Written byShaun Waterman
During two days of hearings on Capitol Hill, lawmakers generally said they were pleased so far with Homeland Security Secretary John Kelly, but several from both parties expressed concern about the impact of budget cuts on some DHS cybersecurity programs — and Kelly indicated the cuts weren’t final.
Proposed cuts to the department’s Science and Technology Directorate and the planned closure of a cybercrime training college for state and local law enforcement and prosecutors were highlighted by Republican congressmen Wednesday, while Democratic Sen. Claire McCaskill of Missouri complained Tuesday about the proposed reduction of grant programs that helped fund port and airport security.
“Why have you cut the science and technology budget … by 20 percent?” asked Rep. John Rutherford, R-Fla., noting that the budget reductions would cause several of the department’s research laboratories and centers of scientific excellence to close.
Under President Trump’s proposed budget for fiscal 2018 which starts Oct. 1, DHS’s Science and Technology Directorate would be allocated $627 million, compared to the $771 million it actually got this year — a proposed cut of more than 18 percent. The bulk of that, nearly $100 million, would come off the top of the directorate’s R&D budget.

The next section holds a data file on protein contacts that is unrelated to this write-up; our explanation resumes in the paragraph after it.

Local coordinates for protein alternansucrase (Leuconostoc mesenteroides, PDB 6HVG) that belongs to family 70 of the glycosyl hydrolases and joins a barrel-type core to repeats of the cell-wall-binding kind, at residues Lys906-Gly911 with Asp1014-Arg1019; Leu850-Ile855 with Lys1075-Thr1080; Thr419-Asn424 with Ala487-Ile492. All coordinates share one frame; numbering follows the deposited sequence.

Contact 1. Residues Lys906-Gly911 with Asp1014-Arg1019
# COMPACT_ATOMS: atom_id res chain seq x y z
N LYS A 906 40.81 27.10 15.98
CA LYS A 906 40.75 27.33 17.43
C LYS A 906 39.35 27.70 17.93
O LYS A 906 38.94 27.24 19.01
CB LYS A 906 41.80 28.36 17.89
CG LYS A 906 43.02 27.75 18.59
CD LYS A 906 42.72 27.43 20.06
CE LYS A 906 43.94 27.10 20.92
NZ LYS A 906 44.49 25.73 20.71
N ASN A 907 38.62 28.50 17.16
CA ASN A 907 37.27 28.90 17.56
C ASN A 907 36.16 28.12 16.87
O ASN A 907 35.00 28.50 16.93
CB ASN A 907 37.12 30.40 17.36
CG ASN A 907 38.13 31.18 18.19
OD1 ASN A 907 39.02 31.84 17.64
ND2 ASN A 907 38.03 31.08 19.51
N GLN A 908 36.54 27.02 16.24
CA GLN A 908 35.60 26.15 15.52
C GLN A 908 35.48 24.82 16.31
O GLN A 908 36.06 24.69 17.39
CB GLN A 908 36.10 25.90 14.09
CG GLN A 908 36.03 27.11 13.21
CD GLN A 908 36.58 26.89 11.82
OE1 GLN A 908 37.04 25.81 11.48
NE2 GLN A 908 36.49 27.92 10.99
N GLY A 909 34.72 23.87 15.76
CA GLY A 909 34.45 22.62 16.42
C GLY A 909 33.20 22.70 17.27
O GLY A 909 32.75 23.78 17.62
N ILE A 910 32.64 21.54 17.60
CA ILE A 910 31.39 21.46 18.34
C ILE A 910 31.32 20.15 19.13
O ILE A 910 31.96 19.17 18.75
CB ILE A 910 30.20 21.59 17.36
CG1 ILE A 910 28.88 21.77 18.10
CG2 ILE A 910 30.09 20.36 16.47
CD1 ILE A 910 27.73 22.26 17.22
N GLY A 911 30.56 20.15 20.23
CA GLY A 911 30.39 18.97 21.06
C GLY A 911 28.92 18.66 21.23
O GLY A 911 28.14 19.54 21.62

Responding to Rutherford, Kelly hedged. “This is obviously a work in progress, congressman,” he replied of the department’s budget. He said the object of the cuts was to eliminate redundancies.
“There are, we believe, other laboratories developing technologies that we can plug into whether they are government laboratories or frankly — many of the solutions as you know come from the commercial sector … so the idea is we would rely on other laboratories doing similar work,” he said.
Texan GOP Rep. John Ratcliffe asked Kelly whether he had had time to tour the National Computer Forensics Institute. Based in Hoover, Alabama, and run by the Secret Service, the NCFI has trained more than 6,000 state and local police officials, prosecutors and judges since opening in 2008. “I think it’s critically important to support our state and locals,” Ratcliffe said, touting a bill to authorize the institute that he introduced in March. HR 1616, the Strengthening State and Local Cyber Crime Fighting Act of 2017 passed the House last month by 408-3.
Ratcliffe did not mention in his questioning that the department’s fiscal 2018 budget request zeros-out finding for the center. “I don’t want to put you on the spot,” he told Kelly.
But with such a lopsided vote in the House and a companion bill in the Senate introduced by Judiciary Chairman Chuck Grassley of Iowa and Ranking Democrat Dianne Feinstein of California, a Ratcliffe aide said “We’re not really worried about the future” of the center — adding it would get funding as the budget moves through Congress.